Dell PCs running Windows are being shipped with a serious security flaw that gives attackers system-level access to hardware and software.
Dell’s troubleshooting SupportAssist software – a Windows toolkit designed in part to protect your computer from security vulnerabilities – has a vulnerability of its own.
It can be exploited by malware or a rogue insider to gain administrator powers.
The new vulnerability was discovered by security researchers at SafeBreach and disclosed yesterday in a public blog post. Dell has now issued an update to patch it.
SupportAssist is preinstalled on Dell’s home and business computers. It proactively examines the health of a PC’s hardware and software.
Dell has had trouble with SupportAssist before. This time however the vulnerability extends to other laptop manufacturers that (like Dell) use their own white-label version of the same Windows package, which includes a component known as PC-Doctor Toolbox.
According to SafeBreach that could mean more than 100 million affected systems that need immediate patching.
Other companies known to make use of this same component in software packages include office supplies brand Staples, and the gaming company Corsair.
What does it mean for PC users?
Because the SupportAssist tool has admin-level access, it can automatically install updates to Windows machines. A malicious third party could exploit this vulnerability to install malware and hide it inside what are known as dynamic link library files, or DLL files.
Dell’s website says SupportAssist is preinstalled on most of Dell devices running Windows. So until users install the patch from Dell, the vulnerability will continue to threaten millions of Dell PC and other Windows users.
Security awareness training is the best cyber security investment a business can make – Harvard Business Review
SafeBreach haven’t provided proof that cybercriminals exploited the vulnerability, but say there are two key ways it could be exploited by a cybercriminal.
- The first is it could give attackers the ability to load and execute ‘malicious payloads by a signed service’ (that is, install malware under the guise of an approved software application).
- The second is an attacker or rogue insider could gain access to the PC’s read/write permissions (that is,make the computer run code that it might otherwise reject).
Both exploits would hand over a considerable level of control that could lead to the machine being re-configured to share private information, or gain access to other resources once connected to a company network.
SafeBreach asked the company that makes PC-Doctor how many devices are affected by the vulnerability, but they declined to answer. The PC-Doctor website suggests PC manufacturers ‘…have installed over 100 million copies of PC-Doctor for Windows on computer systems worldwide.’
Your laptop as a Trojan Horse
Cybercriminals could use the exploit to enable a supply chain attack, where malware is embedded into the code of ‘certified safe and approved’ PC software and firmware.
In the last 18 months they’ve become a priority issue in cybersecurity. Targeting software developers and suppliers, the objective is to access source codes, build processes, and mechanisms that use apparently innocent software updates to sneak malware into otherwise safe machines.
Because the software is created by trusted vendors, infected apps like PC Doctor are signed and certified safe. The manufacturers who pre-load the compromised software are unaware that their apps or updates have been infected when they’re released to the public.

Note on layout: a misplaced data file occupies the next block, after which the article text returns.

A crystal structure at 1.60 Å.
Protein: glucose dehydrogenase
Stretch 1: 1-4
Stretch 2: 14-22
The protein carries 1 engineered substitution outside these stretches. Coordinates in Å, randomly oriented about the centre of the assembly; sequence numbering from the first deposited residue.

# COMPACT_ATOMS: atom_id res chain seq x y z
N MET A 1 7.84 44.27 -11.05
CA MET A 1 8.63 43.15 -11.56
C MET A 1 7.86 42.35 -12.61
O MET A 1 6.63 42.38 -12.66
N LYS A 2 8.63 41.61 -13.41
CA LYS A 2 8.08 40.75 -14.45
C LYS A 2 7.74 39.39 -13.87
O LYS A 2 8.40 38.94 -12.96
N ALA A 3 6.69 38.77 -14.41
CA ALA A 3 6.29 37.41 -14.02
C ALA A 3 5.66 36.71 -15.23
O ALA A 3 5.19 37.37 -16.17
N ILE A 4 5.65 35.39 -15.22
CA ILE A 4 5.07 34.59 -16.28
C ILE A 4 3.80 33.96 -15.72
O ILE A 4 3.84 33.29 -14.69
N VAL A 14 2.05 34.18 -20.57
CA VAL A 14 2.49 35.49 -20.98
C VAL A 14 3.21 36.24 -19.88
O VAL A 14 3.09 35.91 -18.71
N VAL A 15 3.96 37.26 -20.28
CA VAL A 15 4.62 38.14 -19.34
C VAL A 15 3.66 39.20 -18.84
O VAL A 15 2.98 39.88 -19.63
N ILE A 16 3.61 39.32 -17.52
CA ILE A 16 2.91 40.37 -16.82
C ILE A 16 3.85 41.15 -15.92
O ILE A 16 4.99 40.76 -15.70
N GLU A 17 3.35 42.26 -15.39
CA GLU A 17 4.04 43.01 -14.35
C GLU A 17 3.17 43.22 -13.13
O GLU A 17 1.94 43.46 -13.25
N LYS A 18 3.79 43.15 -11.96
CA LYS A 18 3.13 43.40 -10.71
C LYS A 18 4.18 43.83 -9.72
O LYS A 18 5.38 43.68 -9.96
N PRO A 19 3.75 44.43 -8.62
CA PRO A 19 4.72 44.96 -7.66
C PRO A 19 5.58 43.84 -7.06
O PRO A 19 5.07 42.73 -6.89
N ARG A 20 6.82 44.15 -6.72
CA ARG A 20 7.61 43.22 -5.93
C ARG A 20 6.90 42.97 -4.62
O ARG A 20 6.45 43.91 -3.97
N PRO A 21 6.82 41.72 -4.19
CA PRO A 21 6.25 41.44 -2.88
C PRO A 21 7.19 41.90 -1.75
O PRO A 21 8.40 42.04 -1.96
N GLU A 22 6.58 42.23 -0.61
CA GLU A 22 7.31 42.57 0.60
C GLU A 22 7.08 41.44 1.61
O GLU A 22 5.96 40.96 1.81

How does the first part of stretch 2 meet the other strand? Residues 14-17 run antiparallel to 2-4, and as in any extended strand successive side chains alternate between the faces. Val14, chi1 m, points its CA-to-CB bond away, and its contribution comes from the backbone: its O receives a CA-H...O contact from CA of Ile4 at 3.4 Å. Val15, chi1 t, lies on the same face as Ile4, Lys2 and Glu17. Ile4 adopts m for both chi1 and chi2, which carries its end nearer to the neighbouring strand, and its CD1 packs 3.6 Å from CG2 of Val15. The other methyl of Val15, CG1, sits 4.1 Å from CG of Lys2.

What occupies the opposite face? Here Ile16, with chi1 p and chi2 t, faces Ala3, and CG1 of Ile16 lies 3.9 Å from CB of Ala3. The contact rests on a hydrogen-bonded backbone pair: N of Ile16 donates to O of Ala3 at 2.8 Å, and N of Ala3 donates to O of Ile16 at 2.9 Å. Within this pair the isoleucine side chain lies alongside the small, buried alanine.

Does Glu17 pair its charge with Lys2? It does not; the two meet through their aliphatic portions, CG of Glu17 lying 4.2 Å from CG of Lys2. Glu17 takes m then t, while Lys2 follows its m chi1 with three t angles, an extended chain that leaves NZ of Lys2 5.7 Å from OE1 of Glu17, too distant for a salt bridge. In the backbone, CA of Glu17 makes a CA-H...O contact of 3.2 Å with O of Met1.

Bad code embedded within then runs on company systems with the same trust and permissions as the software itself.
Given the popularity of some applications the number of potential victims is significant. The rewards of a single infection to a widely-used piece software could net hundreds, thousands or as we’ve seen in the SupportAssist vulnerability – tens of millions of victims.
Making life easier for malicious insiders
In the hands of a rogue employee, the PC Doctor vulnerability could enable all kinds of nastiness, from theft of company secrets to data deletion and stealing financial details that could lead to fraud.
Most insider threats arise from simple errors and negligence, but there are criminal insiders who will intentionally nick data or commit other malicious acts for personal gain or financial reward.
A Gartner study found that more than 60 percent of criminal insiders were ‘second streamers’ – using hacking as a side hustle to supplement income.
Disgruntled employees may also seek to damage systems, corrupt data, or steal intellectual property out of a desire for revenge.
What can companies do?
To eliminate the threat of rogue insiders, staff training is essential. Harvard Business Review calls security awareness training ‘the best cyber security investment a business can make’. That includes training for everyone from executives to employees, but should also take into account ‘outside insiders’ like white label software suppliers.
On the technical front, when adding new machines to thenetwork or installing regular software and security updates, we follow the old Russian proverb:
Trust, but verify.
Ask software vendors what steps they’ve taken to be able to detect any unwanted changes in their software development processes.
- Be ready to dry-run new updates in sandboxed test environments to detect any suspicious behaviour.
- Once certified safe, patch machines quickly.
- Monitor traffic behaviour on the network to identify odd or adverse patterns, enabling you to block suspicious applications before they do damage
- Finally, make sure employees are able to identify the signs of unexpected behaviour in the software systems they use every day.
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